EPA approves expedited loan funding for Harvey-related water projects
The Environmental Protection Agency has agreed to expedite a low-interest loan program to serve as a financial bridge for local governments rebuilding their water and wastewater systems damaged by Hurricane Harvey.
In Harvey's Wake
The devastation was swift, and the recovery is far from over. Sign up for our ongoing coverage of Hurricane Harvey's aftermath. You can help by sharing your story here or sending a tip to firstname.lastname@example.org.More in this series
The Environmental Protection Agency this week approved a request from Texas officials to expedite funding to help local governments restore water and wastewater systems damaged by Hurricane Harvey.
The Texas Water Development Board, which administers an EPA low-interest loan program for the state, asked the federal agency in a Sept. 1 letter for the flexibility to quicken loan distribution procedures. In the letter, the board said loan money could serve as a bridge to meet immediate recovery needs for damaged water systems while local governments wait for other federal aid.
"We’re trying to be another party getting funds to communities when they need them," said Jessica Zuba, the deputy executive administrator of water supply and infrastructure at the TWDB. "In the past, there’s been a feeling that federal funding can take quite a bit of time lag. We wanted to ... use our capacity and funds and bridge some of that time."
Zuba said the board is reaching out to several cities where Harvey's flooding impacted water infrastructure — such as Pearland, south of Houston, and Rose City, outside Beaumont — to talk about recovery funding needs.
Harvey's flooding had a sweeping impact on water systems across Texas. At least five public drinking systems throughout the state were destroyed by flooding, and 14 systems remain inoperable, according to the Texas Commission on Environmental Quality. At least 31 waste water facilities are inoperable.
The Texas Water Development Board has about half a billion dollars in loan capacity through the Clean Water State Revolving Fund. This fund has historically provided low-interest loans to cities, districts and other water authorities to finance wastewater infrastructure. But its scope was expanded last year to include more stormwater projects, potentially meaning a large portion of it could be distributed for post-Harvey infrastructure proposals.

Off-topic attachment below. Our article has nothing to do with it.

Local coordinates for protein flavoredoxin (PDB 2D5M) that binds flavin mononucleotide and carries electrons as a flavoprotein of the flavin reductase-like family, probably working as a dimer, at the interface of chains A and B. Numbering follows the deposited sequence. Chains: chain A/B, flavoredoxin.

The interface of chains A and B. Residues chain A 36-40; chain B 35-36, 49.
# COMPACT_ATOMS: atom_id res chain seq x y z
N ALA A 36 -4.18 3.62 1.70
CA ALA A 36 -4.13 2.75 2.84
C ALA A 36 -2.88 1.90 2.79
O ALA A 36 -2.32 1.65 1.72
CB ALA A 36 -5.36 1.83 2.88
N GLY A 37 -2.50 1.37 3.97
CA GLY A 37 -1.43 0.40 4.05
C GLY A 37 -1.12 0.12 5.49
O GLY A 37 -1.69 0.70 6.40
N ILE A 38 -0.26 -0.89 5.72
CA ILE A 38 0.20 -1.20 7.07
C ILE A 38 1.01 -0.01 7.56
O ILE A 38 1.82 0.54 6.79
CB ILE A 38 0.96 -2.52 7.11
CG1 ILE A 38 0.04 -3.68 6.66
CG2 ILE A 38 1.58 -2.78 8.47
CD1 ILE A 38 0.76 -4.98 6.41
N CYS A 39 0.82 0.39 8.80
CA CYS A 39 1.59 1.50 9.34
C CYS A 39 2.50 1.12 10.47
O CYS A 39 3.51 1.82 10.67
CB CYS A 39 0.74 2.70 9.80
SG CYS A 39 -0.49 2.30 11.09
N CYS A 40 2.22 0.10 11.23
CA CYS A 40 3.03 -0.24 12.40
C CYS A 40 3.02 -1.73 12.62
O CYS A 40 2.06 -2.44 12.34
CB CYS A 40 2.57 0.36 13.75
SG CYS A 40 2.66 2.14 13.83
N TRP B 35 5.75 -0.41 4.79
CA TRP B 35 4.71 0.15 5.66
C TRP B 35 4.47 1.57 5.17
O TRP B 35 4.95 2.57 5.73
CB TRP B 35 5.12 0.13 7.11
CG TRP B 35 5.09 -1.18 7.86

“There’s a need right now for the interim financing to get communities back online and back serving their customers, and there’s also: ‘How do we prepare for the next disaster?’” Zuba said.
The fund’s large loan capacity could be used for long-term stormwater resiliency projects, Zuba said. This could appeal to cities looking to finance the initial phases of large-scale infrastructure projects and then later rely on federal funding from agencies such as FEMA to continue construction.
Since last August, the TWDB has approved three non-Harvey-related stormwater projects, totaling about $35.5 million. The city of Houston has a $47 million loan application pending to finance stormwater control infrastructure including extensions for flood reduction along Brays Bayou. The city filed this application before Hurricane Harvey hit, and the board expects to review it in October. The TWDB anticipates more applications from Harris County, which includes Houston, as the county's storm recovery plans solidify.
The TWDB has sought assurance from the EPA that its loan financing would not make water projects ineligible for future federal grants as rebuilding from Harvey continues.
Gov. Greg Abbott also got behind the board's request to get infrastructure funding to communities as quickly as possible. He sent his own letter to EPA chief Scott Pruitt, asking for streamlined loan options.
Zuba said it is hard to speculate how many loans applications the TWDB might receive but that volume is expected to increase and cooperation with the federal government is making the process easier.
“The flexibility that the EPA is willing to work with us is a great achievement,” she said.
Information about the authors
Quality journalism doesn't come free
Perhaps it goes without saying — but producing quality journalism isn't cheap. At a time when newsroom resources and revenue across the country are declining, The Texas Tribune remains committed to sustaining our mission: creating a more engaged and informed Texas with every story we cover, every event we convene and every newsletter we send. As a nonprofit newsroom, we rely on members to help keep our stories free and our events open to the public. Do you value our journalism? Show us with your support.Yes, I'll donate today